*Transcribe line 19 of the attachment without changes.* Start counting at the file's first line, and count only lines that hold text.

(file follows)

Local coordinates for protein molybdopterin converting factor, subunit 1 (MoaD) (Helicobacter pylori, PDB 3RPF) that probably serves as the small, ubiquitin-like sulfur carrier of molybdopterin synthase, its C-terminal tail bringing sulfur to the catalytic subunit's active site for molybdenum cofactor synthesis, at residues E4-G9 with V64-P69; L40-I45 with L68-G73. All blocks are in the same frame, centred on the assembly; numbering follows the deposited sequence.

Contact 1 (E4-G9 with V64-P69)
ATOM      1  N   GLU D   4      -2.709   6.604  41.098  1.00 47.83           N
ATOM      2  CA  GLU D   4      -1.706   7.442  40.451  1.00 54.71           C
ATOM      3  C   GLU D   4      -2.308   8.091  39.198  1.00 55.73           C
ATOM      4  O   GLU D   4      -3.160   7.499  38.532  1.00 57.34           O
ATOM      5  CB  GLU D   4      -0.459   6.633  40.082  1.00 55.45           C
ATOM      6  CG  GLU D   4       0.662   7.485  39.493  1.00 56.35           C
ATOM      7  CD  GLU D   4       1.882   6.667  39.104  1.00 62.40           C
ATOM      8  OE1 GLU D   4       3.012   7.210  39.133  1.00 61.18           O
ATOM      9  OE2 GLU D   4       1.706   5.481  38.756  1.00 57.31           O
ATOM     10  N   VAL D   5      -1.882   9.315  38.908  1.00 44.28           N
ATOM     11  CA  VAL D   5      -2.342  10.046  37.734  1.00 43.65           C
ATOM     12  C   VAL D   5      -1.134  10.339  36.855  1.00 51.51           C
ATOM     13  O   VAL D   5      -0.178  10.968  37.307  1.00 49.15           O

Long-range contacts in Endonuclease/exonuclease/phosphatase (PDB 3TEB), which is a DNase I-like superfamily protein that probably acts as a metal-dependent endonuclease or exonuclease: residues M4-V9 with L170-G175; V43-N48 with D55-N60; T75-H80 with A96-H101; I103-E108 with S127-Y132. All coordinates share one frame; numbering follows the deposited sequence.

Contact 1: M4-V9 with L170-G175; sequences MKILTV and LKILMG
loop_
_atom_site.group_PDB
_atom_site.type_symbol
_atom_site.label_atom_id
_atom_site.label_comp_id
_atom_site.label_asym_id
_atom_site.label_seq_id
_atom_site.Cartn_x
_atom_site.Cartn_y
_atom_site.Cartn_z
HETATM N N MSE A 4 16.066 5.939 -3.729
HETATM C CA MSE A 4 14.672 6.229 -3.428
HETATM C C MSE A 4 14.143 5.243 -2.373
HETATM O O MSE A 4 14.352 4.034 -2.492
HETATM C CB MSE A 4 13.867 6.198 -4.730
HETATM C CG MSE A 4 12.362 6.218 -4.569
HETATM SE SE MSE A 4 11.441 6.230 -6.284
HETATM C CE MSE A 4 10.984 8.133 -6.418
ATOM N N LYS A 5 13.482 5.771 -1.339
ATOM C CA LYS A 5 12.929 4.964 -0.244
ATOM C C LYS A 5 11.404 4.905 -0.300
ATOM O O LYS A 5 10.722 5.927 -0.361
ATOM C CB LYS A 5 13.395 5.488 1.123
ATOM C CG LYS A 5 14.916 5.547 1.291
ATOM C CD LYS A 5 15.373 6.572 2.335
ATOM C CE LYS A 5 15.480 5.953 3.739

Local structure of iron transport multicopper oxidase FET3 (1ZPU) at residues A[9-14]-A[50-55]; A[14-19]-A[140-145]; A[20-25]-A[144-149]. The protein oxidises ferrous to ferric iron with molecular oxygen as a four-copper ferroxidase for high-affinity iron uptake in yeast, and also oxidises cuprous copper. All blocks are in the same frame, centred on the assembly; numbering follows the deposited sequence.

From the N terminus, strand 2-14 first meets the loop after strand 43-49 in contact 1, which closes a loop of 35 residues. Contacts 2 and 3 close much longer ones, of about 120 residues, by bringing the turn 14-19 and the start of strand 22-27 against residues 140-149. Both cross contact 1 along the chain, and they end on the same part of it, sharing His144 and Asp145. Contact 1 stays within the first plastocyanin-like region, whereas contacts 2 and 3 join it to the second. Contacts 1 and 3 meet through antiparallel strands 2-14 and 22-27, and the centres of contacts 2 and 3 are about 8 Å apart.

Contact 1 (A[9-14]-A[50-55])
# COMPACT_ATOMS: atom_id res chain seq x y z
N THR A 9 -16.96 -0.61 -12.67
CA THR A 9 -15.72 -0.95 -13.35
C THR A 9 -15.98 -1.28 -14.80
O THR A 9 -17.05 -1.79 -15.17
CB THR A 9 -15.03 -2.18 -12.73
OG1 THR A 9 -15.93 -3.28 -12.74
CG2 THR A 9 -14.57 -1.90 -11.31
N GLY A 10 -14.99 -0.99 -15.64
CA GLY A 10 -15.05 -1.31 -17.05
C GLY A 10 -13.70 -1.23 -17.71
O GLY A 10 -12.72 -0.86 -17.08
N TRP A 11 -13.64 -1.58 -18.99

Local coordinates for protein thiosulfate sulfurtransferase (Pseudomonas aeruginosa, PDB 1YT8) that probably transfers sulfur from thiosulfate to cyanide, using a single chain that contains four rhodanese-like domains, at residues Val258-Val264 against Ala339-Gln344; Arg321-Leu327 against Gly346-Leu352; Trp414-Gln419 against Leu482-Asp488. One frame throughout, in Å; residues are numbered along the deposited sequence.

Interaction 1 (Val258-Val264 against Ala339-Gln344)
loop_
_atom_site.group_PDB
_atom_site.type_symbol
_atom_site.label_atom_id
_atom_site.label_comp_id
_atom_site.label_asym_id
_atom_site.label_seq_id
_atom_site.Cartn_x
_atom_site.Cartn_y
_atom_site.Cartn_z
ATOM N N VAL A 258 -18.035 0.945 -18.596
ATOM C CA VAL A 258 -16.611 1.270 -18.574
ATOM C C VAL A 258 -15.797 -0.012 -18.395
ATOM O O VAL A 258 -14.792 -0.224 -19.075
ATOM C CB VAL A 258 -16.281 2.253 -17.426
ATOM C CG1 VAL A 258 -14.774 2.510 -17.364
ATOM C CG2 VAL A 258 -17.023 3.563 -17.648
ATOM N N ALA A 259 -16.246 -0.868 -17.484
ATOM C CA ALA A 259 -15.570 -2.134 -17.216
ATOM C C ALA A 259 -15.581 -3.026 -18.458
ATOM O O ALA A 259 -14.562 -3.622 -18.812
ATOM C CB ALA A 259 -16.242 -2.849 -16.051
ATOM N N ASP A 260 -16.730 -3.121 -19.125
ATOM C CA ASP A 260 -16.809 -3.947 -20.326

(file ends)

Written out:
_atom_site.group_PDB